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Malala Yousafzai: an unsung hero

by Anne Kingma-Lord October 30, 2012
Malala Yousafzai: an unsung hero

“In the world, girls are going to school freely. And there is no fear. But in Swat, when we go to our school, we are very afraid of Taliban. He will kill us. He will throw acid on our face. He can do anything.”

Malala Yousafzai pronounced these words when she was only 11 years old, when she was still able to attend her private school in Swat Valley, Pakistan. Now, at 15, Malala is an icon and encourages people to fight for girl’s education all around the world.

Last Tuesday, Malala was attacked on her way back from school. Why? Because she showed up for class. Because the Taliban wants girls in schools to wear the burka, a veil that covers the whole body and only leaves a grating for eyesight. Because she defied the Taliban by saying things like: “they cannot stop me,” and “I will get my education if it’s at home, school or anywhere else.”

People in Pakistan need to be inspired by this young girl. In a country where women are seriously oppressed, she stepped up and defied the Taliban. This 15-year-old girl has brought a country to its knees.

“This is a turning point. In Pakistan, for the first time, all political parties, Urdus, Christians, Sikhs, all religions prayed for my daughter,” said Ziauddin Yousafzai, Malala’s father.

“She is not just my daughter, she is everybody’s daughter.”

Countries like Pakistan, that are terrorized day after day by groups such as the Taliban, need to find their voice, just like Malala did. More importantly, it is imperative that the rest of the world take action as well.

I am deeply moved by this young girl, and feel ashamed for sometimes taking my education for granted. As educated and free university students, it is our duty to take a stand against this injustice.

“Why should we let a bunch of uneducated cowards and thugs be the press secretaries of Islam when the faith, much like Western secular values, is an illustrious enabler of women education? Please. Understand that we have a shared enemy here,” said Dr. Faheem Younus, clinical associate professor at the University of Maryland and the founder of the website www.muslimerican.com. He said he was shocked by the Taliban’s actions and argued that Islamic belief and values have nothing to do with these fearful men.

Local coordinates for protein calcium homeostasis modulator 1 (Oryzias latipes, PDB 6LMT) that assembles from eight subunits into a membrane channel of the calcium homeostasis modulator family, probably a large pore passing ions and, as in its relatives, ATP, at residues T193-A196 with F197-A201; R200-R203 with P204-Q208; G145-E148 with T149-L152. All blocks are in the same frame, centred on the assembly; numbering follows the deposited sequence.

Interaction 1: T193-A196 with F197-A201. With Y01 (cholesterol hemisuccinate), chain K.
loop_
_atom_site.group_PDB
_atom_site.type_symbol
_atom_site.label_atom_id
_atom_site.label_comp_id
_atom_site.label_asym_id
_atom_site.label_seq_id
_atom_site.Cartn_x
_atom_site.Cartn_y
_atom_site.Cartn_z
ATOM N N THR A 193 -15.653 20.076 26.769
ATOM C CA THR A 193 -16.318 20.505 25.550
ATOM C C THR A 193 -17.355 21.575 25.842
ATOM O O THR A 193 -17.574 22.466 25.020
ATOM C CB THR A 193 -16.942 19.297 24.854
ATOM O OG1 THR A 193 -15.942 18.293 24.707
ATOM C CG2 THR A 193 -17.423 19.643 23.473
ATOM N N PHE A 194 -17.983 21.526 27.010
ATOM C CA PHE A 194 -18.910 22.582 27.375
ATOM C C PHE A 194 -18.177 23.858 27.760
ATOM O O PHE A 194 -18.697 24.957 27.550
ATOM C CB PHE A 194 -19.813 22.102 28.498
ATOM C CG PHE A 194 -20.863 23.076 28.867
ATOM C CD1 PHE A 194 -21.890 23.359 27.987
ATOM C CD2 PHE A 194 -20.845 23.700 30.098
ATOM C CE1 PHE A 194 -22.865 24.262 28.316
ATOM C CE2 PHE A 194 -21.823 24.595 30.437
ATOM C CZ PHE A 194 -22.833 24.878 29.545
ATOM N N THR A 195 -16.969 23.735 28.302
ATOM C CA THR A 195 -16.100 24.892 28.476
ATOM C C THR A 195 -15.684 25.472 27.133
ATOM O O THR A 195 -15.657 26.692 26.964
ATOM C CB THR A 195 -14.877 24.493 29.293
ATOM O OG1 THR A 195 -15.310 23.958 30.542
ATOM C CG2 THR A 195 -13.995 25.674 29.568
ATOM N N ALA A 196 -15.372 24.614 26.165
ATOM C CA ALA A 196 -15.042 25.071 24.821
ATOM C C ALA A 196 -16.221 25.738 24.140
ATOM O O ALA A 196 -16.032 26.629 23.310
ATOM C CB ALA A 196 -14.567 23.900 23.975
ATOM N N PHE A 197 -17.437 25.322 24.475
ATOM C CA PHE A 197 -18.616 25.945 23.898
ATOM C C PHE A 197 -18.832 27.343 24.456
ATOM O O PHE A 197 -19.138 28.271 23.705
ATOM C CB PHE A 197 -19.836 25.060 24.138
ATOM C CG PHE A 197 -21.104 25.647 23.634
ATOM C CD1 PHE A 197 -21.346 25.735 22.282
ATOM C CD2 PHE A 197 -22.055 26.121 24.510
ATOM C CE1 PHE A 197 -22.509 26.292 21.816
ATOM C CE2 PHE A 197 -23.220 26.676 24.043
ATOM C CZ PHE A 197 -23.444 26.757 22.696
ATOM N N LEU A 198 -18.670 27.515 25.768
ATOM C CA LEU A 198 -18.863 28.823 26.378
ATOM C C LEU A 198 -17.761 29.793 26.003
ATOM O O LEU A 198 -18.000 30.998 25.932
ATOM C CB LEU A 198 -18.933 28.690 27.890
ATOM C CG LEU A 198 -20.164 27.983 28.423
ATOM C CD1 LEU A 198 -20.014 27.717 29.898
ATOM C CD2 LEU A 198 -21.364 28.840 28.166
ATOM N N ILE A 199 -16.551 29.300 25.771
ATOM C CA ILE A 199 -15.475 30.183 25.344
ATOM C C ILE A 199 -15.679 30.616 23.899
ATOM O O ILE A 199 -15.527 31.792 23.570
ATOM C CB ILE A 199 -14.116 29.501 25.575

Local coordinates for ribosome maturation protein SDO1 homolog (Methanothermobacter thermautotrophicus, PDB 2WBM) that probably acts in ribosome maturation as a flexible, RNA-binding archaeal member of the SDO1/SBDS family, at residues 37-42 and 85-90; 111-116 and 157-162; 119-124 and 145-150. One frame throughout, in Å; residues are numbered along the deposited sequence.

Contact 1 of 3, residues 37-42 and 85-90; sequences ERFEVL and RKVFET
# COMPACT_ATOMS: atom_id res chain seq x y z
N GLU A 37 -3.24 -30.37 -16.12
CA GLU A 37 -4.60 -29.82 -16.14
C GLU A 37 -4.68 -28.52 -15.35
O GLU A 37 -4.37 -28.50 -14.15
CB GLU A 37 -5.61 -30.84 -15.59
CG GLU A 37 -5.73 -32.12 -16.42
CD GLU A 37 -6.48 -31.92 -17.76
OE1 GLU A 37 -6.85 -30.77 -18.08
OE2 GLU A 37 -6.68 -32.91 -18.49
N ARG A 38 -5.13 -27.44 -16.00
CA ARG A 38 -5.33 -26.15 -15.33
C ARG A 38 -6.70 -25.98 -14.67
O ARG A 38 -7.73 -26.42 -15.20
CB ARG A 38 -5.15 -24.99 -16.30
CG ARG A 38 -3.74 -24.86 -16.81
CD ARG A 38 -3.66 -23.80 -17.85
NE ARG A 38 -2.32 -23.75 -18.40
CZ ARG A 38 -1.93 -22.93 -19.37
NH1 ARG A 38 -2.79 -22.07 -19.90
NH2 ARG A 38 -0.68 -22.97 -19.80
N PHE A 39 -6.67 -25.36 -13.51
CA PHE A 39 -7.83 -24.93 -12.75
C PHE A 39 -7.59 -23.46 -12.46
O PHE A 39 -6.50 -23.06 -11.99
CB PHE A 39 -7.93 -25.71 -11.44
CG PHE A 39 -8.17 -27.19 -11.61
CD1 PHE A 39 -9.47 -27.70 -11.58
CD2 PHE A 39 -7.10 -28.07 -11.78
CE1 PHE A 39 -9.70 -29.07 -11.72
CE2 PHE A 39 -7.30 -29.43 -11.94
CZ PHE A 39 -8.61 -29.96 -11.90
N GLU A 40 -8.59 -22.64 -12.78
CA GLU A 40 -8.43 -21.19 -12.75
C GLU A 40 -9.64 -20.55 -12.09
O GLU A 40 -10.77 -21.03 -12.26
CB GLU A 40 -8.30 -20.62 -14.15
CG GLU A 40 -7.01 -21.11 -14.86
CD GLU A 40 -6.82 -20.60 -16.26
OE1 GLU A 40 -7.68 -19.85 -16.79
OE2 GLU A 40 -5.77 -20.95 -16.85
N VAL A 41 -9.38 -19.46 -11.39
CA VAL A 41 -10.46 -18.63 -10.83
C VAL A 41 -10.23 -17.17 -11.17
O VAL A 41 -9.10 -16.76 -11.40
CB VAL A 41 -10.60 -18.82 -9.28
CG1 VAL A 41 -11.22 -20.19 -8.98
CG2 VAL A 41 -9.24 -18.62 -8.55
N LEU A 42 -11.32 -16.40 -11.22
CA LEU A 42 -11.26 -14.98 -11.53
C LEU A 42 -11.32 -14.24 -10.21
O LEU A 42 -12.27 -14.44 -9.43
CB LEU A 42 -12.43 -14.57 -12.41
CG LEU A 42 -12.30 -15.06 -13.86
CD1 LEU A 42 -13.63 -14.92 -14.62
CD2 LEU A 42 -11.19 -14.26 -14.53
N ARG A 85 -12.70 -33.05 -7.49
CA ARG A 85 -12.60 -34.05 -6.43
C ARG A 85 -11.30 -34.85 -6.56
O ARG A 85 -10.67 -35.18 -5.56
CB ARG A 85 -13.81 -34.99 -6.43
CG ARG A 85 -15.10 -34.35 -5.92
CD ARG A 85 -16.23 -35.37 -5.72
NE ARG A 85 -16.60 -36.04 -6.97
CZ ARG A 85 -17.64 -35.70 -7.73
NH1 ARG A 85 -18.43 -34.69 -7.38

Fortunately, Yousafzai did not die, she is still being treated in the UK.

The state of things in Pakistan are seriously deteriorating. Children are woken up by the sound of gunfire at night. People receive daily Taliban threats via FM radio and the list of refugees in camps is growing. Worst of all, teachers and children (especially girls) don’t go to school because they are afraid of being beheaded, whipped, or publicly humiliated.

Populations living in fear is what drives organizations like the Taliban. People need to start defying fear mongerers; Yousafzai has done it, and despite threats from the Taliban that she will be killed if she returns, she’s insisting they return home and she’s already started preparing for her exams. Talk about inspiring.

I can only hope that Malala’s shooting will wake people up and expose the horror of what is happening, not only in Pakistan, but in other countries experiencing violent unrest as well.

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